The $2.9-million sale of the downtown Beaufort property known as the Trask parking lot closed Tuesday, and new owner 303 Associates is moving ahead with a multi-block redevelopment project.
The property, originally listed at $3.4 million, covers most of the block bounded by Port Republic, Charles, Craven and West streets and was owned by the estates of Flora Trask and Martha Tucker.
John Trask III, grandson of Flora Trask and one of the owners of Lowcountry Real Estate, which handled the sale, said he is excited to see what 303 Associates principal Dick Stewart does with the property.
"I think Dick Stewart is the perfect buyer for that piece of property because he has a vision, and this is a piece of that puzzle he can insert in that vision and help continue the successful growth of Beaufort," Trask said.
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The deal has been in works for months, and the city's Historic District Review Board began looking at conceptual development plans in October.
Stewart said additional planning was delayed until the sale closed, but as of Wednesday, architects and engineers were back at the drawing board.
"We will be moving forward with our plans posthaste," he said.
Those plans do not, however, include a parking garage on the Trask lot, which has been discussed for years and is shown on the city's Master Civic Plan.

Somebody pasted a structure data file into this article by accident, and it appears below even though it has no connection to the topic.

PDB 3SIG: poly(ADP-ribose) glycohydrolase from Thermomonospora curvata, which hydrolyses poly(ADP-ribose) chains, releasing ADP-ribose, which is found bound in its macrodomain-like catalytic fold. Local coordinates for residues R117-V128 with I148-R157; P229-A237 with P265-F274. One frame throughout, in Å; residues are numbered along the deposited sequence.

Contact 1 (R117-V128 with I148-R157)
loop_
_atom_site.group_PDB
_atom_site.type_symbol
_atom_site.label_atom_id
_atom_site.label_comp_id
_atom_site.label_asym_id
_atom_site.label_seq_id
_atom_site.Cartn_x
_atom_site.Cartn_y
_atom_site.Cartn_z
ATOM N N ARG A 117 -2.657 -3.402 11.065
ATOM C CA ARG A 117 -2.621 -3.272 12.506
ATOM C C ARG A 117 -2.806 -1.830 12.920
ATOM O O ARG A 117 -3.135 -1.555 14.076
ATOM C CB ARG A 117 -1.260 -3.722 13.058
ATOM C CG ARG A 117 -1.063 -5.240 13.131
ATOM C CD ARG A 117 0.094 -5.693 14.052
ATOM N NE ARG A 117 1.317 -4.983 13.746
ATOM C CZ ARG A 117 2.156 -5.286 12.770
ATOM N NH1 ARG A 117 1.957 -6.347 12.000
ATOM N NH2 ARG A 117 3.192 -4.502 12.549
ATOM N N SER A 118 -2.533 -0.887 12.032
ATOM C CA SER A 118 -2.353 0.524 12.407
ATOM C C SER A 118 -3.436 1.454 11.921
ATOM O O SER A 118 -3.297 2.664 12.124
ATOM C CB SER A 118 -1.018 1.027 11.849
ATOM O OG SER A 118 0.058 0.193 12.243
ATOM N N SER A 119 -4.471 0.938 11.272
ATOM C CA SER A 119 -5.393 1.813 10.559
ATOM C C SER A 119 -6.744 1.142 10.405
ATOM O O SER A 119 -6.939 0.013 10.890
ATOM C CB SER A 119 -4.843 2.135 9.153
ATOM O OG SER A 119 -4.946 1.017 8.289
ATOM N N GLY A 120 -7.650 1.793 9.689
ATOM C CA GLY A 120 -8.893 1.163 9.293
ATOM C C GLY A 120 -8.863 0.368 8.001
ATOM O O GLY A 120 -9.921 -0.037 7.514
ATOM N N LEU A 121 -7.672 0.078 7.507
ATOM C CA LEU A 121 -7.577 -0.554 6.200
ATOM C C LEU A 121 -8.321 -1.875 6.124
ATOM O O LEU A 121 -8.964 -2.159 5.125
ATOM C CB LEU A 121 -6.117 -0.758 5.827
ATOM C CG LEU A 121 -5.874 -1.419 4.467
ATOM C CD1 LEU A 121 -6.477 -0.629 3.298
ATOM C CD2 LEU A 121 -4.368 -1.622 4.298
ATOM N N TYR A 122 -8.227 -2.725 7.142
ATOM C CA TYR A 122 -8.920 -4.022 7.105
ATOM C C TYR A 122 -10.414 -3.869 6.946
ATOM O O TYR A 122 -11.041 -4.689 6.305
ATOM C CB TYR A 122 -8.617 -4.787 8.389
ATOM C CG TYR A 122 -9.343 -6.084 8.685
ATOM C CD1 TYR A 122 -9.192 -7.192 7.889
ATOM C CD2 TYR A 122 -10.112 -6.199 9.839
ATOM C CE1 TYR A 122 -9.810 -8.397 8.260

"I have no plans to build a parking structure," Stewart said. "We are purchasing this parking because we have previously been discouraged from building parking on our property across the street."
Plans include renovation of the former Piggly Wiggly grocery store and two buildings on property 303 Associates already owns. The company would construct more than a dozen residential cottages, buildings and facilities for the Beaufort Inn, which the company also owns, according to the October conceptual plans.
Between $300,000 and $400,000 in renovations are planned for the former Piggly Wiggly, which Stewart intends to open as event space by May.
The renovations include a new entry to "complement the existing one," installation of a large window on the east side, new restrooms, a kitchen area, additional storage and removal of several parking spaces and sidewalk to create a garden courtyard.
The building will have room for as many as 300 people to eat dinner, but can also be adapted for use by groups as small as 25, Stewart said.
That event space, along with the parking area 303 Associates will keep on the remainder of the property, will be tied to the Beaufort Inn across West Street. On that block, conceptual plans are to build seven buildings on the north and west sides. One of the three existing buildings on those sides would be torn down. A building at the corner would likely contain restaurant and commercial space, and the other structures would be residential, the plan says.
Across West Street from the inn, the conceptual plan calls for the demolition of the Coastal Art Supply building at 812 Port Republic St. and developing that property and a parking lot along Scott Street into about 10 townhouses.
Follow reporter Erin Moody at twitter.com/IPBG_Erin.